While I personally have zero interest in playing FreeRealms myself (shocker I know), I am interested to see how it all plays out for SOE given some of FR’s design decisions. FR all along has been marketed as a kid-friendly game, one set more to challenge Club Penguin than WoW, and certainly not a game aimed towards MMO gamers who are currently playing WAR/LoTRO/EQ2 etc. Is the ages 12 and under market big enough to support FR, especially at a free or $5 a month price point, and is the design behind FR the right one to keep that market playing for months on end?
The first issue I see is the market/price. At $5 a month, FR needs 3x the number of paying subscribers to make the same revenue a standard MMO makes. In other words, FR needs 900k+ just to match WAR’s 300k+ in terms of income. FR also has RMT elements, but those might be balanced out by the far larger group of free players still using bandwidth and customer support. It’s yet unproven whether dropping your price down to $5 will encourage 3x the number of people to pay, all other things being equal.
The other issue I see is player retention given its design. With no upfront cost for a box, the option to see 40-60% of the content for free, and needing each customer to play 3x longer to equal the same revenue of other MMO games, FR relies on its paid content to excel in order to succeed. While I can’t comment on the actual quality of the content itself (reviews seem to be mixed on this), I think the way it’s delivered could pose some problems. With all classes and content being instantly available, FR seeks to reduce the usual MMO ‘grind’ to get to the good stuff. In theory it’s a more ‘friendly’ approach, but MMO history raises some issues.
In WoW, pre-dailies, players would only play one of the four available battlegrounds in order to grind out welfare epics. The one battleground played was not because it was the most fun or entertaining content, but simply because one could grind out the most points in the least amount of time. To a lesser extend, this also happened with instance runs, players ignoring the tougher or less rewarding content and only farming the highest gain spots. The addition of daily heroics and weekly battlegrounds changed this, not because they made the content more fun, but because the reward was increased enough to attract players to it, therefore extending the contents shelf life. How many players delayed quitting WoW because they had yet to finish grinding towards some daily reward, despite the fact that they were still playing the same unchanged content?
In WAR, RvR is clearly the games best feature, but that content was largely ignored until Mythic added significant player incentives. Prior to this, many players sat in warcamps and chain-queued scenarios, again not because this was the best content, but because it was the most rewarding. Only after changing the reward balance did the players adjust their playstyle, and overall helping make the best content in WAR possible (and the game better overall)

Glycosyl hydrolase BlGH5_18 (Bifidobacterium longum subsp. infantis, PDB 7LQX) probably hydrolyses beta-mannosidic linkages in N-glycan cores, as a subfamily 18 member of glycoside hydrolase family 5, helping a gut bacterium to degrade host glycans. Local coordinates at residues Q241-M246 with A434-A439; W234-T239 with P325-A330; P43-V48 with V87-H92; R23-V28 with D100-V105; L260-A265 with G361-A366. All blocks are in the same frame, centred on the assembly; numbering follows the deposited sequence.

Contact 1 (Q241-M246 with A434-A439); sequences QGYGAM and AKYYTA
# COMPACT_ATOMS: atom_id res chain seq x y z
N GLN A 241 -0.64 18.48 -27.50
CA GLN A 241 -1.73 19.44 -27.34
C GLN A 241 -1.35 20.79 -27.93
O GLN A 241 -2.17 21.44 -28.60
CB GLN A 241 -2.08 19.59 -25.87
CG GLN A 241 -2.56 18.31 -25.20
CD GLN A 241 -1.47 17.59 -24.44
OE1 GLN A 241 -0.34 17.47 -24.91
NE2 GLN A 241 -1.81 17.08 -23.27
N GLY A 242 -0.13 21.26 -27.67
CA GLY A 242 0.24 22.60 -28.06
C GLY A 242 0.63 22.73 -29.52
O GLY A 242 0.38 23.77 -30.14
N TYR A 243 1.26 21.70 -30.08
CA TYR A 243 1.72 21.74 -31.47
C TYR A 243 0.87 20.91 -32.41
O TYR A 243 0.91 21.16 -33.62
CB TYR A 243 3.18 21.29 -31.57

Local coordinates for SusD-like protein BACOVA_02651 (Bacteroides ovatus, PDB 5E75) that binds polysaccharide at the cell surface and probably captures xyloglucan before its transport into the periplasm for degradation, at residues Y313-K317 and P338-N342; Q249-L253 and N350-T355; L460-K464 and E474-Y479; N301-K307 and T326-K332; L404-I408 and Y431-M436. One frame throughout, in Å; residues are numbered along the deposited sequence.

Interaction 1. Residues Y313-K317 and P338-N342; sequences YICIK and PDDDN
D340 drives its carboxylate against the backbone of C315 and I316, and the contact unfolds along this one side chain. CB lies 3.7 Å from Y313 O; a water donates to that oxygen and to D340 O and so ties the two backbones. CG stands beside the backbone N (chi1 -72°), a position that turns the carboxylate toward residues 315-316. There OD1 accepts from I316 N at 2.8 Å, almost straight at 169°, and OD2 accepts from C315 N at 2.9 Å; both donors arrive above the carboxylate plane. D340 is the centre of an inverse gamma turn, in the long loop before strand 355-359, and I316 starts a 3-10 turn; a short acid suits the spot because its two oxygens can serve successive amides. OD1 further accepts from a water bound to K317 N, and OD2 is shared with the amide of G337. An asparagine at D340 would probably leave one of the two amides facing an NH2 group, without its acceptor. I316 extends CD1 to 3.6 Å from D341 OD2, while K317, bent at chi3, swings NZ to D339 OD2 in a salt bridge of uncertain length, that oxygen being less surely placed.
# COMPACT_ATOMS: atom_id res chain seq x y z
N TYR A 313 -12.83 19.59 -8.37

While FR is not aimed at the same crowd WAR or even WoW go for, it’s tough to think an entire player base will game so radically different than everyone before it. Playing for the fun of the content, rather than the epix it provides, is more a DarkFall mentality than a mass-market MMO mentality, and I don’t think FR is aiming for DarkFall numbers. While the solo player activities won’t suffer much from this, what happens to the group-based ones? What if (just an example) kart rider is less rewarding than mining, and so the majority of players grind away at mining and ignore kart rider, leaving only a few players to sit in long queues just to get a race going. Will this issue only become more prevalent because all content is always accessible? And if you allow players to grind away at their given activity, how long until they tire of that content, even if it’s of high quality, and stop paying the fee to use it? Players are well known to over-focus on rewarding aspects of a game, many times to their own determent. How does giving players all access instantly play into this, especially when the goal of your product is to retain that player for months? (and theoretically that player already had a much shorter attention span due to age)
While I don’t doubt FR will attract a lot of eyes to its product, I’m skeptical how many of those eyes it can convince to pay for select content, and even more skeptical on it’s ability to keep them paying for months on end. The tween market is notorious for jumping from one fad to the next, often at random, and it will be interesting to see if a product like an MMO is able to retain them long enough to profit.